I'm shocked, shocked to find that Facebook apparently has no respect for users' online reputations. And given that they seem to think this is a feature not a bug, don't expect to see this go away any time soon.
When I dumped Facebook a few years ago, most people who found out couldn't understand why I was doing it. For the record, my reasons were a mix of privacy concerns, worries over the Facebook engineers' technical acumen, and a desire to have real, meaningful relationships with my friends. Only two years later, my how the landscape's changed. More than a handful of my friends have already made the leap back into reality for many of the same reasons, and I've not heard a one who regrets it. Plenty more tell me they wish they could get off Facebook but feel stuck because of family or long-distance friends. (Honestly, breaking up with Facebook just isn't as bad as you think. It's quite freeing.)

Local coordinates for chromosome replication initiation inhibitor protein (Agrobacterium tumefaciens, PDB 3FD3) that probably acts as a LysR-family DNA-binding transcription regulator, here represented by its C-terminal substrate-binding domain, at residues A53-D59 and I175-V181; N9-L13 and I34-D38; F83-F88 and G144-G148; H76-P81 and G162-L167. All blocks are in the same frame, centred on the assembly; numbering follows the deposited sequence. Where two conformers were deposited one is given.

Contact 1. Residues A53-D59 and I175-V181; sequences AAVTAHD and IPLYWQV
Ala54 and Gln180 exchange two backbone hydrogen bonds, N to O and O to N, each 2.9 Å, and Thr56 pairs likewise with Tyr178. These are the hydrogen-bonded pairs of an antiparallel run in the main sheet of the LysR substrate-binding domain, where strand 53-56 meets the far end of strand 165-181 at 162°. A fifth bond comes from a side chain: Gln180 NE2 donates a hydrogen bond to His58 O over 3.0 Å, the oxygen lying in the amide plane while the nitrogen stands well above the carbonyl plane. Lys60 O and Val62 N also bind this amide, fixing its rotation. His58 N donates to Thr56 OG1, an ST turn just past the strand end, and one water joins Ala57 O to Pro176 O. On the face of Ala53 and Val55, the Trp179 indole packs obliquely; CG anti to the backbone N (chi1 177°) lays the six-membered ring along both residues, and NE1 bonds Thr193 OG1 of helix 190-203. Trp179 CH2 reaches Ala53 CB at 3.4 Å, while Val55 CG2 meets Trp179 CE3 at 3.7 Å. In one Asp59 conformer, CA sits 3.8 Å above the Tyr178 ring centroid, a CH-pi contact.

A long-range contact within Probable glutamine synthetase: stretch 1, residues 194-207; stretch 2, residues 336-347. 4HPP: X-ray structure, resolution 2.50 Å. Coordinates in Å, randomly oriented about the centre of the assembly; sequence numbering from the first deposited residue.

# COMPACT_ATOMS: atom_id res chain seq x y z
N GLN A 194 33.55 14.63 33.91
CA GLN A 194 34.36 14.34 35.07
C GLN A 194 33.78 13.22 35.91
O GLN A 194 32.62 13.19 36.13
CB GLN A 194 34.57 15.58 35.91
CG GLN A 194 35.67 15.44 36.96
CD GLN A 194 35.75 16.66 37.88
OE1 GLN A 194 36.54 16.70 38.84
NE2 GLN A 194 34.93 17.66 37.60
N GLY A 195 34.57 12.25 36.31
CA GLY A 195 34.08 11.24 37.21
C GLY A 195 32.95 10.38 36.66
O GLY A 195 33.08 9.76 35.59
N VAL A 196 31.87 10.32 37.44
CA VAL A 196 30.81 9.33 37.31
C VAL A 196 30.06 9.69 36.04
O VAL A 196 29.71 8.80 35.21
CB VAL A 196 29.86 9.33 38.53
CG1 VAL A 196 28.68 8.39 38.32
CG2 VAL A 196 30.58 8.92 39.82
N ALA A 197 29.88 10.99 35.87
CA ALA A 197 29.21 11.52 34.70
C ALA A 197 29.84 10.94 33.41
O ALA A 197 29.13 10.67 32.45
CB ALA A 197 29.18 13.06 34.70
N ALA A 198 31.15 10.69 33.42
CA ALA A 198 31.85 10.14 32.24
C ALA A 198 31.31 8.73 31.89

I bet stuff like this — stuff that upsets more than just the nerds and privacy advocates — is the beginning of a long slide into obsolescence for the social media giant. The average users won't delete their accounts outright; they'll just stop feeling like Facebook is a meeting place they can trust. Then they'll stop using it. And after a while, it'll go the way of MySpace — a graveyard of user accounts.